This will not be palatable for some of you... We live on a complex planet that pales in comparison to the infinitely more intricate surrounding universe. Scientific concepts such as string theory and relativity interweave with the known fundamental forces in ways so much larger (and subatomically smaller) than we can currently imagine.
It’s exciting to visualize a future of apex human sustainability, yet passing bills such as S2835 is not an effective way to achieve these goals. An objective reading of the bill leaves the common citizen with more questions than it answers ...
With an anticipated rise in rural populations that will potentially work from home, why are we opposed to building new natural gas power plants, if the future demand is there? Do supporters of this bill understand the environmental impacts of lithium extraction? Are most citizens aware of the Massachusetts climate bureaucrat who was caught advocating for the state to start breaking the will of the citizenry in order to reduce carbon emissions after realizing how fruitless over-regulation has been? Why does the bill call for “justice” and who is rewarded by this “justice” and who is penalized?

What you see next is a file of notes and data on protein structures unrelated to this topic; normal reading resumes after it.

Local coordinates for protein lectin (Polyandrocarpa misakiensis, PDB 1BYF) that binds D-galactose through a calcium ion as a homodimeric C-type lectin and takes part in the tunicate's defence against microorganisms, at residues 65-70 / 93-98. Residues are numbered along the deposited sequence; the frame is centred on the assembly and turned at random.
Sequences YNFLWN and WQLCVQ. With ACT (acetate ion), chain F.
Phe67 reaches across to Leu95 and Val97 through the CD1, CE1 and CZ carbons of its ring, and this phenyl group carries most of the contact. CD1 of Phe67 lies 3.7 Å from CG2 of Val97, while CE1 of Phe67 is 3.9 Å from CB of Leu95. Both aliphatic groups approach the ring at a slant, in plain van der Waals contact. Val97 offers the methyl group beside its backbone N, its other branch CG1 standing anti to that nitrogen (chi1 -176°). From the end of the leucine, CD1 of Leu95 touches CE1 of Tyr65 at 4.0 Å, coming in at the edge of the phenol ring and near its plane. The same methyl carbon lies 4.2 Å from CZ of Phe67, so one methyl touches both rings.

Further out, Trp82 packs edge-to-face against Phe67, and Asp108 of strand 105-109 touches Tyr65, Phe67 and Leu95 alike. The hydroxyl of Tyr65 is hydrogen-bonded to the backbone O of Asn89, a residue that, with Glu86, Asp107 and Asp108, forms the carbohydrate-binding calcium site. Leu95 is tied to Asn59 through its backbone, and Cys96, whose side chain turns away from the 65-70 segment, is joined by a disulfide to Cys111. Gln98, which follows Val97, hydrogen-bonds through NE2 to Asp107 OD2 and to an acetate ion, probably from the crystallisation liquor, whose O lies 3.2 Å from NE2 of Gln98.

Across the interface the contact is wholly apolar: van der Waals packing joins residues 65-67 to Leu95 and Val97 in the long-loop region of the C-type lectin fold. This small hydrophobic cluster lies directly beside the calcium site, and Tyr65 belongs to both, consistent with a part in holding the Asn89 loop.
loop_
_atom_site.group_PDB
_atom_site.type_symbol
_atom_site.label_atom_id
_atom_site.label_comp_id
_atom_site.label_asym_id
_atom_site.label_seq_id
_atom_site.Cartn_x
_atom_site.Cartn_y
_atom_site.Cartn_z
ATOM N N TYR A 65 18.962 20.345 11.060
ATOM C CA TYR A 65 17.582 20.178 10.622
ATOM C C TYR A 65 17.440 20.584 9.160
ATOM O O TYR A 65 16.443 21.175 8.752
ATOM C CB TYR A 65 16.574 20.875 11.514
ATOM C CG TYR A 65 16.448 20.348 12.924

The recent article regarding the current reduction in local acid rain measurements went too far by advocating for “big government” when discussing regulations. Reducing acid rain has been an important endeavor, however altering the trajectory of the Earth’s climate is a far more controversial task that many believe is not possible, regardless of our attempts to discard our individual liberty by over-regulating our fellow citizens and compromising the reliability of our current power grid. The idealistic and scientifically incoherent CLCPA was passed in 2019, yet we require further legislation and bureaucratic interference this soon?
We cannot sustain this current agenda of extremist progressivism. We are rapidly starting to trend towards regressivism ...
Eric Geisel, Putnam Station